But by the time border measures were strengthened again, a number of omicron cases had already been identified across the UK. They quickly multiplied, leading to widespread community transmission and omicron replacing delta as the dominant virus strain within a fortnight.
Despite omicron now accounting for almost all cases in Britain, the border testing regime is continuing to have a significant impact on the aviation and travel industry, which has warned that the additional expense and bureaucracy is proving a “major deterrent” to travel.
Urging Boris Johnson to drop the requirement, Sir Graham told The Telegraph: “The PM made the right call over Christmas and New Year, trusting people to make the right choices in their own lives and throwing a lifeline to the struggling hospitality sector.
“We now need to see this extended to international travel, which is facing yet more restrictions at a crucial time in the booking season. We need to see consistency and, if a more relaxed approach is good enough for the domestic economy given what we know about Omicron, it should be good enough for travel too.”
He was joined by Henry Smith, the Tory chairman of the all-party parliamentary group on aviation, who said: “International travel can’t be the forgotten sector as we learn to live with omicron. We long ago had community transmission in the UK, and thankfully the data on severity is looking positive.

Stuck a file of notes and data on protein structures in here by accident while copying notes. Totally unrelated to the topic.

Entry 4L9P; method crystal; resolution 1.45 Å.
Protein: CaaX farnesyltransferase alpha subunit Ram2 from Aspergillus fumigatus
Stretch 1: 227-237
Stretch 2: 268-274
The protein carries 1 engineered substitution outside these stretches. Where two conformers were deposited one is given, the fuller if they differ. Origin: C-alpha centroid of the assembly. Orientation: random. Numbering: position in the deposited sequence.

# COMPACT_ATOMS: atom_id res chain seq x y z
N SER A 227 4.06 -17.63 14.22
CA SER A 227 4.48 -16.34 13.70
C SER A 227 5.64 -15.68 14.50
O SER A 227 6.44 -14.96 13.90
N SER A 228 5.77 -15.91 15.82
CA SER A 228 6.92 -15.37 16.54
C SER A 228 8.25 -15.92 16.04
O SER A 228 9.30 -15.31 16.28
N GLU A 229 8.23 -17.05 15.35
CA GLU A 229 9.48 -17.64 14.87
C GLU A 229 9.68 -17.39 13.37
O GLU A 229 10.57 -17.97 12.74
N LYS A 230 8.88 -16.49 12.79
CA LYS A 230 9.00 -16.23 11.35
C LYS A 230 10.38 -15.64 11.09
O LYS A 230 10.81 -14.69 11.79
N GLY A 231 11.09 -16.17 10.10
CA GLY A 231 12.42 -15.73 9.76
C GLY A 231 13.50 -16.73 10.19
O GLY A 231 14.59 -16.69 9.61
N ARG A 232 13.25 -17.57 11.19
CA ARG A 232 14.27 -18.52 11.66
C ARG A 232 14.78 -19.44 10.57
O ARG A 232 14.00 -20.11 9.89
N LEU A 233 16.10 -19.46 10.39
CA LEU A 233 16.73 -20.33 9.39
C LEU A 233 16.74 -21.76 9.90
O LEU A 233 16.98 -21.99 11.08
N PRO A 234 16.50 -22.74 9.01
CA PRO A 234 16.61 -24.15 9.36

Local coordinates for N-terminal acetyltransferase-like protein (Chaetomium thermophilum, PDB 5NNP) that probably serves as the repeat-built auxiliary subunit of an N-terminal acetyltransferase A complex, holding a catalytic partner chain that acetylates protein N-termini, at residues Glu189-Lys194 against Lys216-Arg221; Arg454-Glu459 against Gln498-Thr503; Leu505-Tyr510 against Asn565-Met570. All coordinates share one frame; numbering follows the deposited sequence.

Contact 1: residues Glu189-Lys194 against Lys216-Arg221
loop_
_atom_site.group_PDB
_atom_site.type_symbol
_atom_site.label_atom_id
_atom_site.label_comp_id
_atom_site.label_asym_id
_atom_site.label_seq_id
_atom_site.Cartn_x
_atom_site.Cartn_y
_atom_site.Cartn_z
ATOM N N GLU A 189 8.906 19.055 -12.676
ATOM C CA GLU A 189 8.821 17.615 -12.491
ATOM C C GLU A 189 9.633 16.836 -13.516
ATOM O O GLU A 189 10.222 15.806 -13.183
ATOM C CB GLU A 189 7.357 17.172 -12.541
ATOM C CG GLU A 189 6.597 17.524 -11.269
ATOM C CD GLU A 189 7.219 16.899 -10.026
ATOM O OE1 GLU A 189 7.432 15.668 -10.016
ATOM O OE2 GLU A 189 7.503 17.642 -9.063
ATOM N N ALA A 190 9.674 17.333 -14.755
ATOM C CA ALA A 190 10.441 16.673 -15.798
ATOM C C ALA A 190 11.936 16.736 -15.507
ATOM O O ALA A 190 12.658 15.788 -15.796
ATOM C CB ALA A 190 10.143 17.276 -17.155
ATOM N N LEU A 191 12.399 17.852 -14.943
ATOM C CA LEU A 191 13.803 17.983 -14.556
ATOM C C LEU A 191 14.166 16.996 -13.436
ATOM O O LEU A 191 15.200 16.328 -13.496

“These emergency restrictions simply aren’t required any longer, but every week they are imposed means more money lost to the Treasury, a further erosion of our international competitiveness and jobs threatened.”
Tim Alderslade, the chief executive of Airlines UK, said: “We can’t have international travel – and the hundreds of thousands of jobs and livelihoods that depend on it – being treated differently to hospitality and other domestic sectors.
“If omicron doesn’t warrant further restrictions at home, then the case for continuing with testing for aviation beyond Jan 5 is undermined, especially now it is the dominant variant in the UK. We need consistency, not favouritism.
“Tens of billions of pounds of Treasury revenue depends on getting this sector moving again, not to mention the ability of families across the country to get away this half-term. There are some amazing deals out there – but this redundant testing is what is killing demand.”